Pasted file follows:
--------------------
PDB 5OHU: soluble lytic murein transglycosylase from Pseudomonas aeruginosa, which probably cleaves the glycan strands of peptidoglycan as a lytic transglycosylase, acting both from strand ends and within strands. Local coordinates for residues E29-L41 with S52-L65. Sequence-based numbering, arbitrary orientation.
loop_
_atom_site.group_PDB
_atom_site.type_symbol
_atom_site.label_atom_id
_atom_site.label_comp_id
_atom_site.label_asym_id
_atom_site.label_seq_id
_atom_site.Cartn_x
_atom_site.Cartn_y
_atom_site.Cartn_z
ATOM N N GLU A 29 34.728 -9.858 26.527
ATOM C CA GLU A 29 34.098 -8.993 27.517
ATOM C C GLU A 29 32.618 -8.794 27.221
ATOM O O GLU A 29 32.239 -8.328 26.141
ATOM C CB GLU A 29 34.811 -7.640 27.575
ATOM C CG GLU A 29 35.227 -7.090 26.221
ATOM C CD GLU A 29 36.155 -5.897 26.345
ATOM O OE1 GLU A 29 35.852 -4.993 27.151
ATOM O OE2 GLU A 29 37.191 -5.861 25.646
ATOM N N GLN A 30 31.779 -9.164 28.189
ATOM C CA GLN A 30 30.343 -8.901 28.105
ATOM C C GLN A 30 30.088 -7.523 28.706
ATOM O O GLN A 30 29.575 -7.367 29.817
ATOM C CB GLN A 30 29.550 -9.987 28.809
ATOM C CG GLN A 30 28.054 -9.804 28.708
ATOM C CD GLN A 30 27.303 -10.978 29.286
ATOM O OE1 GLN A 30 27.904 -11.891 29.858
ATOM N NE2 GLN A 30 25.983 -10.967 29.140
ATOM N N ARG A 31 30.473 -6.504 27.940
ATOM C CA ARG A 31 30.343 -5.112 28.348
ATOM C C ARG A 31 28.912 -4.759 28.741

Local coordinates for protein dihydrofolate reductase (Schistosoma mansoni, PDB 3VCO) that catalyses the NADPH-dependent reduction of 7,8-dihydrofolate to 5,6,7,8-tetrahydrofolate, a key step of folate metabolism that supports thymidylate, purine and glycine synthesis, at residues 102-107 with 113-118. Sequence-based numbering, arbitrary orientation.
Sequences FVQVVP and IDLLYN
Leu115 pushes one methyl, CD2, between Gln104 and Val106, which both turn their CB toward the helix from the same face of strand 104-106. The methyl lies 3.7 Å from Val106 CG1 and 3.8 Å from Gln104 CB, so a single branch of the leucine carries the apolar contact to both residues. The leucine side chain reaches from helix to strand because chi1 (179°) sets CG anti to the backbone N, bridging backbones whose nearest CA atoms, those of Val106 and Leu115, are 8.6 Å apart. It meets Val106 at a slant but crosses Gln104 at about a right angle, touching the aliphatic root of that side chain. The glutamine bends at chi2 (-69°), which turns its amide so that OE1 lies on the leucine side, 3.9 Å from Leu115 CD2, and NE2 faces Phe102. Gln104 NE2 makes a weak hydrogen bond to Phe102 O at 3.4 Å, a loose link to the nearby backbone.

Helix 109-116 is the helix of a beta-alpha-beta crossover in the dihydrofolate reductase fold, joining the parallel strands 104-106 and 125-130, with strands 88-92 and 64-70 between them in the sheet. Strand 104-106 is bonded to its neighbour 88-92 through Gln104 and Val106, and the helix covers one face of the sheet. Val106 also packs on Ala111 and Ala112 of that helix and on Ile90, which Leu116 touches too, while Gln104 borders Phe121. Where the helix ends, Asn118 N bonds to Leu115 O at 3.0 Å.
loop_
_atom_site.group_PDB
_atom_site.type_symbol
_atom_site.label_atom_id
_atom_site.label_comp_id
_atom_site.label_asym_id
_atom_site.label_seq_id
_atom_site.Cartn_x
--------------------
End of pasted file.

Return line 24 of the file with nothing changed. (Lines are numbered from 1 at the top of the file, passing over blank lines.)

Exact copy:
ATOM O O GLN A 30 29.575 -7.367 29.817